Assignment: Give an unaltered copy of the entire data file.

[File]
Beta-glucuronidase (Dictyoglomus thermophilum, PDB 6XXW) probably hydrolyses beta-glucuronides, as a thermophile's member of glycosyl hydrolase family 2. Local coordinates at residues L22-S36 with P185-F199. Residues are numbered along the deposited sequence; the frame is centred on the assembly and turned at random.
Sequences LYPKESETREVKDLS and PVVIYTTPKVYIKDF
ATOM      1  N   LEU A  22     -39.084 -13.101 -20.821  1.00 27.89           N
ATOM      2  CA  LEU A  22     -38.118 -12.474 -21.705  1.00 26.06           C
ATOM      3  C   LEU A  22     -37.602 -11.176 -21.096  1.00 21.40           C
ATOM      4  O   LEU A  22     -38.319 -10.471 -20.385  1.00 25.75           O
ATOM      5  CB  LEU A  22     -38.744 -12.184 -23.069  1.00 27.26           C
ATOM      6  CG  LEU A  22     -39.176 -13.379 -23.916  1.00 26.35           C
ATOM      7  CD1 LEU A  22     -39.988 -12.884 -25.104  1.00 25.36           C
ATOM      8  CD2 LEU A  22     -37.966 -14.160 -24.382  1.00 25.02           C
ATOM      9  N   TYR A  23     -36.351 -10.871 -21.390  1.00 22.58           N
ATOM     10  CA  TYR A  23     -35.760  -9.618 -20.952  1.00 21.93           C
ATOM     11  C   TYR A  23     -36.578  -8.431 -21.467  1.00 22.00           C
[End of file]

Beta-glucuronidase (Dictyoglomus thermophilum, PDB 6XXW) probably hydrolyses beta-glucuronides, as a thermophile's member of glycosyl hydrolase family 2. Local coordinates at residues L22-S36 with P185-F199. Residues are numbered along the deposited sequence; the frame is centred on the assembly and turned at random.
Sequences LYPKESETREVKDLS and PVVIYTTPKVYIKDF
ATOM      1  N   LEU A  22     -39.084 -13.101 -20.821  1.00 27.89           N
ATOM      2  CA  LEU A  22     -38.118 -12.474 -21.705  1.00 26.06           C
ATOM      3  C   LEU A  22     -37.602 -11.176 -21.096  1.00 21.40           C
ATOM      4  O   LEU A  22     -38.319 -10.471 -20.385  1.00 25.75           O
ATOM      5  CB  LEU A  22     -38.744 -12.184 -23.069  1.00 27.26           C
ATOM      6  CG  LEU A  22     -39.176 -13.379 -23.916  1.00 26.35           C
ATOM      7  CD1 LEU A  22     -39.988 -12.884 -25.104  1.00 25.36           C
ATOM      8  CD2 LEU A  22     -37.966 -14.160 -24.382  1.00 25.02           C
ATOM      9  N   TYR A  23     -36.351 -10.871 -21.390  1.00 22.58           N
ATOM     10  CA  TYR A  23     -35.760  -9.618 -20.952  1.00 21.93           C
ATOM     11  C   TYR A  23     -36.578  -8.431 -21.467  1.00 22.00           C